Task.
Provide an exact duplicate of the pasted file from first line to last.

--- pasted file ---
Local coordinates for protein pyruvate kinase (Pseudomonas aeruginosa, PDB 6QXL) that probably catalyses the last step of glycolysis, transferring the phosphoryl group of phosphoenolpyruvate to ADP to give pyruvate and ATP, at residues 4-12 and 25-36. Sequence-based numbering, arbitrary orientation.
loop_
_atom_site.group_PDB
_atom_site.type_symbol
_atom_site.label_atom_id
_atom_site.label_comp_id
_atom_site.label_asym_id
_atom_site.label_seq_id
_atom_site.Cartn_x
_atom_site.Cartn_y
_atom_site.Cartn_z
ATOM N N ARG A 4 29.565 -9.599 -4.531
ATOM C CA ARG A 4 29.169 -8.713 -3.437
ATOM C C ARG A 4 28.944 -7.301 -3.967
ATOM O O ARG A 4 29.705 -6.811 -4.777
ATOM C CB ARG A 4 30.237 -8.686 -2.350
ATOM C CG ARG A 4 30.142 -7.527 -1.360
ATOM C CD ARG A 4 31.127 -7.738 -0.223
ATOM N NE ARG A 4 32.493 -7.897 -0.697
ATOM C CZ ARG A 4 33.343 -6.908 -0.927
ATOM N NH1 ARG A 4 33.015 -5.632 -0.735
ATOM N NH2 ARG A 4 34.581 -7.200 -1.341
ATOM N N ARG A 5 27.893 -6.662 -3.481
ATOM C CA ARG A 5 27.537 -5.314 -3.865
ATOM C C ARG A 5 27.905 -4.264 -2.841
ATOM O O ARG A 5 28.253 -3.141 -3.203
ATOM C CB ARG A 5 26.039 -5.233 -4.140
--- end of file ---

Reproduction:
Local coordinates for protein pyruvate kinase (Pseudomonas aeruginosa, PDB 6QXL) that probably catalyses the last step of glycolysis, transferring the phosphoryl group of phosphoenolpyruvate to ADP to give pyruvate and ATP, at residues 4-12 and 25-36. Sequence-based numbering, arbitrary orientation.
loop_
_atom_site.group_PDB
_atom_site.type_symbol
_atom_site.label_atom_id
_atom_site.label_comp_id
_atom_site.label_asym_id
_atom_site.label_seq_id
_atom_site.Cartn_x
_atom_site.Cartn_y
_atom_site.Cartn_z
ATOM N N ARG A 4 29.565 -9.599 -4.531
ATOM C CA ARG A 4 29.169 -8.713 -3.437
ATOM C C ARG A 4 28.944 -7.301 -3.967
ATOM O O ARG A 4 29.705 -6.811 -4.777
ATOM C CB ARG A 4 30.237 -8.686 -2.350
ATOM C CG ARG A 4 30.142 -7.527 -1.360
ATOM C CD ARG A 4 31.127 -7.738 -0.223
ATOM N NE ARG A 4 32.493 -7.897 -0.697
ATOM C CZ ARG A 4 33.343 -6.908 -0.927
ATOM N NH1 ARG A 4 33.015 -5.632 -0.735
ATOM N NH2 ARG A 4 34.581 -7.200 -1.341
ATOM N N ARG A 5 27.893 -6.662 -3.481
ATOM C CA ARG A 5 27.537 -5.314 -3.865
ATOM C C ARG A 5 27.905 -4.264 -2.841
ATOM O O ARG A 5 28.253 -3.141 -3.203
ATOM C CB ARG A 5 26.039 -5.233 -4.140